Can you imagine one country forcing another into a trade of illegal drugs? Using its military might, Great Britain did exactly that and indeed it went to war, twice, to make it happen. These were the infamous Opium Wars of 1839-42 and 1856-60 in which Britain forced China into ‘treaties’ which undermined its sovereignty - imperialism in its naked form.

In the last quarter of the 18th century the East India Company created an elaborate network of illegal trade of opium to China, supplying about 900 tons annually (1,400 tons by 1839). It virtually monopolised the production of opium in India and trafficked it to China at a hefty profit. This abundant supply stimulated the demand and fed the expanding habit of illicit drug use as never before - it is estimated that 27% of Chinese men smoked opium by the 1900s.

China’s resistance and attempts to reinforce a ban on trafficking lead to increasing hostilities and war. The illegal trade of opium imposed on China established a solid foundation for a global criminal drug trade which afflicted many nations and communities around the world throughout the 20th century to the present. Authorities, health professionals and social reformers are still struggling to resolve this problem – how to stop deaths, pain, suffering and enormous financial burdens.

Opium Wars hastened the decline of the Qing Dynasty, its ability to govern effectively and eventually plunged China into a series of convulsive rebellions and the First Sino-Japanese War of 1894-95. Political instability and social disorder accelerated the immigration of Chinese to Southeast Asia and beyond. Together with Chinese migrants opium smoking reached different corners of the world, including the United States, Europe and Australia.

Opium Scales E25807
Opium scales or steelyard balance used by Chinese residents in Sydney in the early 20th century. Image: Stan Florek
© Australian Museum

Complex preparation and smoking processes have developed into a subculture which included sophisticated and beautifully crafted pipes and accessories as well as furniture and decorations. In the lowest level of the social stratum, equipment was rudimentary and smoking dens pure squalor. In the middle and upper strata opium subculture flourish, most refined ivory pipes, brass lamps, scrapers and other tools were made.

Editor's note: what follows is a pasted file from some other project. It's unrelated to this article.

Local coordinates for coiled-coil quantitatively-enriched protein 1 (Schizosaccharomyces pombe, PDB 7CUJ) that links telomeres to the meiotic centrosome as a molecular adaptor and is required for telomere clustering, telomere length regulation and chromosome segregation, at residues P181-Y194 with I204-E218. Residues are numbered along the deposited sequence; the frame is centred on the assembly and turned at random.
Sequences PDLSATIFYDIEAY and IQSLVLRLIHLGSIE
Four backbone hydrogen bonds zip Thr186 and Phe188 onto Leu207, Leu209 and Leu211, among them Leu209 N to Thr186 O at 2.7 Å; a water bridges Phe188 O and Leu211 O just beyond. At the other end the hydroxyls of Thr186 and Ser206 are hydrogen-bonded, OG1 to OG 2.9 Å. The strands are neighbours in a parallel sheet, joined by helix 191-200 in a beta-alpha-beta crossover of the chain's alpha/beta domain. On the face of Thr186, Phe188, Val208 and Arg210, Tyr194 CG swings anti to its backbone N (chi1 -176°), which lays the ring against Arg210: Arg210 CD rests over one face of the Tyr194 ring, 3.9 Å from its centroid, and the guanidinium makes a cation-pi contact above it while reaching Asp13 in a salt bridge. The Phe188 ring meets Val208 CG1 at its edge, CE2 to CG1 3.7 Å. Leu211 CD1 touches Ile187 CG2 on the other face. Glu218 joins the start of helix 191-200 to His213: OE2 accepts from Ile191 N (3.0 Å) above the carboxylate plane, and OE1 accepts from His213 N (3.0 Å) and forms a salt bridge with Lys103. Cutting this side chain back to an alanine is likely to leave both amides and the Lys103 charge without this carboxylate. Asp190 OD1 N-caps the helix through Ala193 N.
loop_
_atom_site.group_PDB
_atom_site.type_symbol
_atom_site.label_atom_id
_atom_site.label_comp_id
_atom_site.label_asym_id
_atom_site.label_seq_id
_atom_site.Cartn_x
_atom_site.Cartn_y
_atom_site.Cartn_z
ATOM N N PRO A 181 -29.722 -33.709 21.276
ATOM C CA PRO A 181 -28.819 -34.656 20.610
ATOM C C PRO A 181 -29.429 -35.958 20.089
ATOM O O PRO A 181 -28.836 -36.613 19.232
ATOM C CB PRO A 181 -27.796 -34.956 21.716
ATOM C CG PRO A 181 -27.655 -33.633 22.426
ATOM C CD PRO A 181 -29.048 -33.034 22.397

Serious efforts to eradicate opium smoking in the ‘west’ and in Asia were made in the early decades of the 20th century. Opium smoking was legal in New South Wales in Australia until 1906. These efforts gradually suppressed opium smoking to a clandestine activity on the margins. It was replaced by use of heroin and morphine - synthesised from opium - and other hard-drugs which spread rapidly, especially through the western countries where growin affluence attracted drug syndicates. In an attempt to end opium smoking, a vast quantity of pipes and accessories were destroyed, usually incinerated on mass.

As it often happened, a baby was ditched out with the bath water. The countless exquisite artefacts of craft and human ingenuity were destroyed. A small fraction of these fascinating accessories of human vices and simplified quest for happiness were saved in some museum collections. So, it is a great credit to Mr A.B Welsh who had good sense to donate to the Australian Museum some pipes and ‘opium scales’ confiscated from Chinese users by the Metropolitan Police in the Waterloo suburb of Sydney in the 1910s.

Prepared by Libai Li and Stan Florek